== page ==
Dioscorides, an ancient Greek physician, pharmacologist and botanist, who practised in ancient Rome during the time of Nero (54 – 68 AD), wrote a five-volume book De Meteria Medica (Regarding Medical Matters), that is a precursor to all modern pharmacopeias. Pliny the elder was an author, naturalist and natural philosopher as well as writing an encyclopedic work “Naturalis Historia”, died in AD 79 endeavouring to rescue the citizens of Pompeii, during the eruption of Vesuvius.
A page from the 144 page medieval Psalter – reflecting the brightness of the manuscript – the greens, purples, reds and yellows. (Courtesy Medieval News)
Don’t forget the Venerable Bede, who wrote The Ecclesiastical History of the English People (finished 731AD), and many other monks, other translations and all those developments since the introduction of the printing press by Johannes Gutenberg around 1440 – maps, atlases, dictionaries, guides, novels etc etc .. and now we have the internet and we can listen to books, read books on Readers, write books somehow, somewhere out there .. known as ebooks.
Will books last – I hope so .. we’ve been reading them for over three and half thousand years and are still learning more and more about our history through their pictures and text ... books, books, glorious books – but I too must laud Wikipedia and its concept.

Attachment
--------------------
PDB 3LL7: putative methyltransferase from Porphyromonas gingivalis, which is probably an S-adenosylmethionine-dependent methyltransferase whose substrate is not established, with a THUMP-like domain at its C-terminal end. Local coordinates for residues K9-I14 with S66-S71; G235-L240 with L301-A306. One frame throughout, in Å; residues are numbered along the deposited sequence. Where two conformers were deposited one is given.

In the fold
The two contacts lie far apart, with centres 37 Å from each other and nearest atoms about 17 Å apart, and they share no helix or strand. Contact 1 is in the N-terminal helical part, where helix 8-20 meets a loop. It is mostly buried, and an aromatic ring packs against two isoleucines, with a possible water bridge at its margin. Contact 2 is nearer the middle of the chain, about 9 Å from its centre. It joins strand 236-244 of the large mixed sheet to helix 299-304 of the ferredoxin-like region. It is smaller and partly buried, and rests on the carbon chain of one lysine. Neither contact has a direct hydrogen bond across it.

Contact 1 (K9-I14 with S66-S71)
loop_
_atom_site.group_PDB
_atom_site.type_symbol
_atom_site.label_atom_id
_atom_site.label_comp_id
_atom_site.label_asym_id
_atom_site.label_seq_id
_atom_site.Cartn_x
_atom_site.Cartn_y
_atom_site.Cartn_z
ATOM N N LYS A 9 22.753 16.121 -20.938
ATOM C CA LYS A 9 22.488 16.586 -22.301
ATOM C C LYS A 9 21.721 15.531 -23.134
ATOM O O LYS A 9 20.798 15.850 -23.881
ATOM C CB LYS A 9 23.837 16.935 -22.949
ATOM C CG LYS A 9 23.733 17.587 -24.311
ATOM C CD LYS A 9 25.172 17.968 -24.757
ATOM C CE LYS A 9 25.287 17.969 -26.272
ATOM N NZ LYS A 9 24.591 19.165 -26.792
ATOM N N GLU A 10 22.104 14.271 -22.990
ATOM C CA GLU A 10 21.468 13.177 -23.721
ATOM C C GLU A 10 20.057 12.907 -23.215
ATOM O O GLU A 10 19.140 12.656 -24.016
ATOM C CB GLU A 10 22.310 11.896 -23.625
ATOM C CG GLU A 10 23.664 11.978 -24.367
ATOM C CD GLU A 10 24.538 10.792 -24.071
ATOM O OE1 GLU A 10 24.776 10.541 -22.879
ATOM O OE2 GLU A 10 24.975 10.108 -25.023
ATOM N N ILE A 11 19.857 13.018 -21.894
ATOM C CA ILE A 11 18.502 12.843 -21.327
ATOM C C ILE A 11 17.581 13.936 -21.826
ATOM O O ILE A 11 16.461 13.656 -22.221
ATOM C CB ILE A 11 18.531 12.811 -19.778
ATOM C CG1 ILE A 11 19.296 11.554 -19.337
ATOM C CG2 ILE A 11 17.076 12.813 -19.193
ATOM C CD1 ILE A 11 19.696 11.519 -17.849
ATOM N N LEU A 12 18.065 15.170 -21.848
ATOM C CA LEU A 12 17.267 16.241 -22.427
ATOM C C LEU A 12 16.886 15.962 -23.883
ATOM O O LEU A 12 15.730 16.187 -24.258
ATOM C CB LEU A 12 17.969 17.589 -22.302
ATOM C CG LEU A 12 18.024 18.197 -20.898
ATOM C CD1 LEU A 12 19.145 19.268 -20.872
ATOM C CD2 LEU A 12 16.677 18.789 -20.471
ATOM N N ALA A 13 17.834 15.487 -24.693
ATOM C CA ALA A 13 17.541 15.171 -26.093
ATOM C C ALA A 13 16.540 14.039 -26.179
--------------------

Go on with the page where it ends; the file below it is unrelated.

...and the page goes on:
Well Mr Postman I guess you do your fair share of book deliveries, but I expect you enjoy reading too, as well as researching the internet .. I know my mother loved her books and still loves learning .. and amazes me what she can remember .. lapis lazuli for instance – as a blue precious stone: we’d pulled one of her Christmas crackers and out popped a hair band with two blue ‘dice’ sized baubles .. fairly quickly my Ma said just like lapis lazuli – incredible for someone who has been confined to bed for nearly three years now, with very little input.